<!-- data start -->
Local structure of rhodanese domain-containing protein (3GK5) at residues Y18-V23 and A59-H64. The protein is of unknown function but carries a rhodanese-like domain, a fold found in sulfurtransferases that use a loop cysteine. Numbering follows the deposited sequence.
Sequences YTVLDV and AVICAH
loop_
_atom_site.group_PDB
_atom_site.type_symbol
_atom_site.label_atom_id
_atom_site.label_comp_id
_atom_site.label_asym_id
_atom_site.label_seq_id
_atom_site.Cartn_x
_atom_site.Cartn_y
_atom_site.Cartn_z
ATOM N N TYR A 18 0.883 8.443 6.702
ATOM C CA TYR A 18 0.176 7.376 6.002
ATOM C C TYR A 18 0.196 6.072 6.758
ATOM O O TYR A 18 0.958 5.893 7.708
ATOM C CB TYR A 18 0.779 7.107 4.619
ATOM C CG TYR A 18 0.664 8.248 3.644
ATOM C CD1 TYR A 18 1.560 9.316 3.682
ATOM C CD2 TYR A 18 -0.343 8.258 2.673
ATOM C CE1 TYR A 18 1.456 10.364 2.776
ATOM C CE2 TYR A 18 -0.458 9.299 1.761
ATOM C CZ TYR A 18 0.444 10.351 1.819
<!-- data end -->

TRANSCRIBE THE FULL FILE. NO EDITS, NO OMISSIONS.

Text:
Local structure of rhodanese domain-containing protein (3GK5) at residues Y18-V23 and A59-H64. The protein is of unknown function but carries a rhodanese-like domain, a fold found in sulfurtransferases that use a loop cysteine. Numbering follows the deposited sequence.
Sequences YTVLDV and AVICAH
loop_
_atom_site.group_PDB
_atom_site.type_symbol
_atom_site.label_atom_id
_atom_site.label_comp_id
_atom_site.label_asym_id
_atom_site.label_seq_id
_atom_site.Cartn_x
_atom_site.Cartn_y
_atom_site.Cartn_z
ATOM N N TYR A 18 0.883 8.443 6.702
ATOM C CA TYR A 18 0.176 7.376 6.002
ATOM C C TYR A 18 0.196 6.072 6.758
ATOM O O TYR A 18 0.958 5.893 7.708
ATOM C CB TYR A 18 0.779 7.107 4.619
ATOM C CG TYR A 18 0.664 8.248 3.644
ATOM C CD1 TYR A 18 1.560 9.316 3.682
ATOM C CD2 TYR A 18 -0.343 8.258 2.673
ATOM C CE1 TYR A 18 1.456 10.364 2.776
ATOM C CE2 TYR A 18 -0.458 9.299 1.761
ATOM C CZ TYR A 18 0.444 10.351 1.819